DIANE MUSHO HAMILTON

Our relationships can be more trustworthy when we learn to address our differences, even though it can be awkward or stressful until we learn how. A conversation that attempts to acknowledge and affirm difference, even when we can’t negotiate it away, flatten it, or get rid of it, is a firm stepping-stone toward more freedom and trust in all relationships.  

From The Zen of You and Me: A Guide for Getting Along with Just About Anyone, by Diane Musho Hamilton © 2017. Reprinted with permission of Shambhala Publications. shambhala.com. Diane Musho Hamilton is a mediator and Zen teacher who received transmission from Genpo Merzel Roshi.

 

CHRISTINA FELDMAN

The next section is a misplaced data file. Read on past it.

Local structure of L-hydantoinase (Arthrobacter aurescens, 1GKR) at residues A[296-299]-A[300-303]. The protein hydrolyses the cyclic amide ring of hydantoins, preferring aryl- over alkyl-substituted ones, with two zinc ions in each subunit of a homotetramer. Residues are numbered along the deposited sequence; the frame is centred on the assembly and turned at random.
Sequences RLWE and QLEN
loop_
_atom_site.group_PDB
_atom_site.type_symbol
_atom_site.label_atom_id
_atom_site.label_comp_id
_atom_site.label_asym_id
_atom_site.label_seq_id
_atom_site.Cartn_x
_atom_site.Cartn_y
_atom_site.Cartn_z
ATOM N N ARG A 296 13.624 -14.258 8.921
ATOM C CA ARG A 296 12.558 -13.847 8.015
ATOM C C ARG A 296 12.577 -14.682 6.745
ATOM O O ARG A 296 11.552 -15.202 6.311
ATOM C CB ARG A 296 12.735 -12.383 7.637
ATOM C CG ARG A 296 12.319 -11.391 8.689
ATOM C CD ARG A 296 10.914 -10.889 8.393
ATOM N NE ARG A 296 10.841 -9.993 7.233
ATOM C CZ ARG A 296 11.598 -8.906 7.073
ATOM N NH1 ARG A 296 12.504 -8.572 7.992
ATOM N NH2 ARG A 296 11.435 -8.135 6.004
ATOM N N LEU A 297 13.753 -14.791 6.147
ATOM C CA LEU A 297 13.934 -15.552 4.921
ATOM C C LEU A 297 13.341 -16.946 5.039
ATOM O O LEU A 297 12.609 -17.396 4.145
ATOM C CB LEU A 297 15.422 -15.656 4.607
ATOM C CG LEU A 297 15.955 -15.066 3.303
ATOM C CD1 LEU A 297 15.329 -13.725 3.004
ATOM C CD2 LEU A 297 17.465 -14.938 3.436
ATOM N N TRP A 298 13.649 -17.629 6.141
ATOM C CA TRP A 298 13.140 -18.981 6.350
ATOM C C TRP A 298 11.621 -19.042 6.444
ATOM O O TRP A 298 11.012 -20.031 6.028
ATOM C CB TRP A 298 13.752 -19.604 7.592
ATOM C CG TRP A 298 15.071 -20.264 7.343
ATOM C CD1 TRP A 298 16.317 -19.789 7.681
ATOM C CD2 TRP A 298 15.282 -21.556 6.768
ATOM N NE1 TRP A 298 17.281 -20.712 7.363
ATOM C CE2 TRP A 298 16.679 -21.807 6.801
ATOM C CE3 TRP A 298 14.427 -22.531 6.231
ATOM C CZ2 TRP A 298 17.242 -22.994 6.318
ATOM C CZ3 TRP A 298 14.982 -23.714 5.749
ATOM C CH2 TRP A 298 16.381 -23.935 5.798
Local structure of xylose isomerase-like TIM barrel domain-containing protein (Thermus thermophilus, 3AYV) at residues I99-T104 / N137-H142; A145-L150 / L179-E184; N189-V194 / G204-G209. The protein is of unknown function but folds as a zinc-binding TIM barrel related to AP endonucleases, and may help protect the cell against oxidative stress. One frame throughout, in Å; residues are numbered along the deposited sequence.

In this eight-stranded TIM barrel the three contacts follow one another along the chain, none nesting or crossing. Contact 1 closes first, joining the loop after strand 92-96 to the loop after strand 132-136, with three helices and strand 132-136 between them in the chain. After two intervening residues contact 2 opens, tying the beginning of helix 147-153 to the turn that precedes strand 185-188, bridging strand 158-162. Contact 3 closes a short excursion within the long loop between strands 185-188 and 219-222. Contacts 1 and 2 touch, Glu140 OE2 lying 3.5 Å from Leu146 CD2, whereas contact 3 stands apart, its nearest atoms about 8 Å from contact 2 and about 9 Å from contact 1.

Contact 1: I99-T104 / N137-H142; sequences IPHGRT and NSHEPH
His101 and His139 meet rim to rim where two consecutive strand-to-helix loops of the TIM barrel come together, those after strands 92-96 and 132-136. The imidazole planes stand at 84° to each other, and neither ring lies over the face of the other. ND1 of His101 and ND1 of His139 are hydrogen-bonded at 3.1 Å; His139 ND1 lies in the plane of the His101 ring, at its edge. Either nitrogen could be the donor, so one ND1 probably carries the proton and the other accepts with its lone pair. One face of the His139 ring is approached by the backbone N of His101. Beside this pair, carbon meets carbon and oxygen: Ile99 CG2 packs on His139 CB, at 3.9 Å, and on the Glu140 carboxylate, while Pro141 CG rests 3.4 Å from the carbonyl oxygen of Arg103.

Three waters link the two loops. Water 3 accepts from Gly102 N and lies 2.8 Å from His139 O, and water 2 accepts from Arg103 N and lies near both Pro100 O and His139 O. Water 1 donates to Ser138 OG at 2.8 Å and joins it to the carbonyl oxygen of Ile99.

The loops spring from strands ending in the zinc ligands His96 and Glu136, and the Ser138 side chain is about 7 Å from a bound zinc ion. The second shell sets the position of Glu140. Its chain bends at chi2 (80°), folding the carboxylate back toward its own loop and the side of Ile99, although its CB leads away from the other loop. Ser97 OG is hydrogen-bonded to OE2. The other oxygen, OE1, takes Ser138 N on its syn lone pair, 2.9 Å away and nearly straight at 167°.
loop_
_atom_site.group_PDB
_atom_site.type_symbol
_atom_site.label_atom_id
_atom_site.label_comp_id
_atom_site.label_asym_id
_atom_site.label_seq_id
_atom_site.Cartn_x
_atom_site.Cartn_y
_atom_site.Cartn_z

There is an old Chinese saying, “Write your sorrows in sand and etch your joys in stone.” It is an invitation to us to reverse the corrosive pattern that inclines us to write our joys in sand, easily forgotten, and to etch our sorrows in stone. Mindfulness teaches us to reclaim our capacity for appreciation. We learn to cultivate many moments when we pause, step out of our busyness and our stories, and truly see what is before us, to listen wholeheartedly, to be touched, and to make room for joy. We sit in meditation, caring for what is broken and difficult in our bodies and minds, and learn to give equal attention to all that is well. We learn to notice the moments in our day when our hearts are not governed by agitation or clinging. Brushing our teeth, we simply brush our teeth. We bring a singular attention to eating, to walking, to feeling the touch of the breeze on our cheek, and we sense the ease, the sense of appreciative joy, in those moments. Rather than glossing over the small acts of generosity we offer, the small words of gratitude and kindness we speak, and the gestures of care we engage in, we learn to honor and celebrate those moments, discovering a taste of joy.

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